Corndogs And Insights
BY LISA BRINK – DIRECTOR, CUSTOMER STRATEGY AND INSIGHTS
Getting to the right insights can be a challenge. But a good insight can be the lynchpin to an unconventional new product or service offering, an elegant marketing strategy, or a richer, more authentic way to connect with your customers.
So, what is an insight?
Merriam-Webster’s simple definition of an insight is:
“The ability to understand people and situations in a very clear way.”
Getting to an insight requires a delicate balance between applying art and science—you have to look at the facts, augment that with additional information, ask the right questions, develop hypotheses, ask more questions, and repeat.
Let me give you an example of how this can play out. A few weeks ago I stumbled across an article about dry dog food—specifically addressing the question of whether corn/grain-based dry dog food is a healthy option for dogs. It interested me for a couple of reasons: 1) I’m a pet owner that buys Blue Wilderness for their dog (a more expensive dry dog food) and was curious about the answer, and 2) I thought it illustrated the point about getting to the right insights quite nicely.
When assessing the health of a dog during an annual check-up, a vet will typically ask an owner what they feed them. If a pet owner says that they feed their dog corn/grain-based dry dog food, and upon visual inspection the dog looks healthy (shiny, soft coat) and they don’t have other medical conditions, a vet may conclude that grain/corn-based dry dog food is a viable option for that dog. Doing this on a case-by-case basis could lead to some pretty faulty conclusions and guidance to a pet owner.
To get to the bottom of this, a group of veterinarians set up a test—they asked their questions and collected information across several annual check-ups. Upon conclusion of the test, the veterinarians observed that some dogs looked quite healthy (shiny, soft coat) on corn/grain-based dry dog foods, while others did not.
The test was inconclusive. What were they missing? What questions hadn’t they asked? They eventually got back in a room, brainstormed more questions, and went back out and tested their new questions. Bingo! They determined the vital question they were missing—they failed to ask pet owners if they fed their dog anything else other than the corn/grain-based dry dog food. By adding that simple question, they quickly discovered that the corn/grain fed dogs with shiny, luxurious coats were also being fed table scraps (bacon, chicken, and eggs). The dogs with the shabby coats were exclusively eating a corn/grain-based dry dog food diet—no table scraps. They called these dogs “corndogs.”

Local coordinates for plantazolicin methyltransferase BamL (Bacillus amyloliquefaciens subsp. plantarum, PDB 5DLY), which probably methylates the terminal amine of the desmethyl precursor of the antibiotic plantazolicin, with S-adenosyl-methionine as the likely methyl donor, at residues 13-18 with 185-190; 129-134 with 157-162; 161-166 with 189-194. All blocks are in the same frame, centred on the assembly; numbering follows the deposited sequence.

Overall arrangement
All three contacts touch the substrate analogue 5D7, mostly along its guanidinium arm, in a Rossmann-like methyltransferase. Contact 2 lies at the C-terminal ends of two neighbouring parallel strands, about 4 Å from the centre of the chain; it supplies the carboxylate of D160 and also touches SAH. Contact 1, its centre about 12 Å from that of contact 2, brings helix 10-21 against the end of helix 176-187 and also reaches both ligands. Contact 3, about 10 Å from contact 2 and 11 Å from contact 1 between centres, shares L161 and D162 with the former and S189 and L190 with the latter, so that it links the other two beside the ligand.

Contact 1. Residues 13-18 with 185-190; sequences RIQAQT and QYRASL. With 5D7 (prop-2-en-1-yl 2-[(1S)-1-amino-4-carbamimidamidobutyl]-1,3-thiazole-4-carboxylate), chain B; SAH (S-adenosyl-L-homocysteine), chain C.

THE WRAP UP
In strategy work, uncovering insight is about understanding the “what” and the “why” behind a particular phenomenon or behavior. Not getting to the core of what’s going on might not get you to the right insight (as the example above demonstrates). If a marketing campaign, promotion, or public service message was to be generated from this research among veterinarians, think about the next round of research that would happen with the right group of pet owners. Mapping your marketing objectives and plans to an explicit need among targeted customers based on a human truth is powerful.
Getting to good insights is never formulaic, but there are a few principles you can put into practice to make it easier.
1. KEEP ASKING WHY—DON’T SETTLE FOR THE EASY ANSWER
Nothing is one-dimensional. Make sure you’ve exhausted all the possible hypotheses for the behavior you’re observing. It will lead you to the right questions.
2. STAY CURIOUS—IT HELPS YOU GET TO THE RIGHT QUESTIONS
Stay hungry for acquiring more information and learning about someone or a situation. Ask yourself if you’ve thought of all the possible explanations.
3. BALANCE FACTS AND PERSPECTIVE—GET THE WHOLE STORY
You may have all the facts, but without fully understanding a situation you may draw the wrong conclusions.
4. DON’T JUDGE—GO IN WITH THE INTENTION TO UNDERSTAND
Listen and observe without judging and be open to being wrong or surprised.
5. CHALLENGE YOURSELF—ASK YOURSELF IF YOU’VE UNCOVERED SOMETHING NOVEL AND INTERESTING
Have you understood something or someone in a clear and meaningful way?
Insights can seem elusive, but when you strike upon one you’ll know it—it will feel human, genuine, and explain the “why” behind a human behavior or phenomenon. It will seem simple, but we know the real truth behind it—you had to work like a dog to find it! Sorry, but I just had to end with a corny line.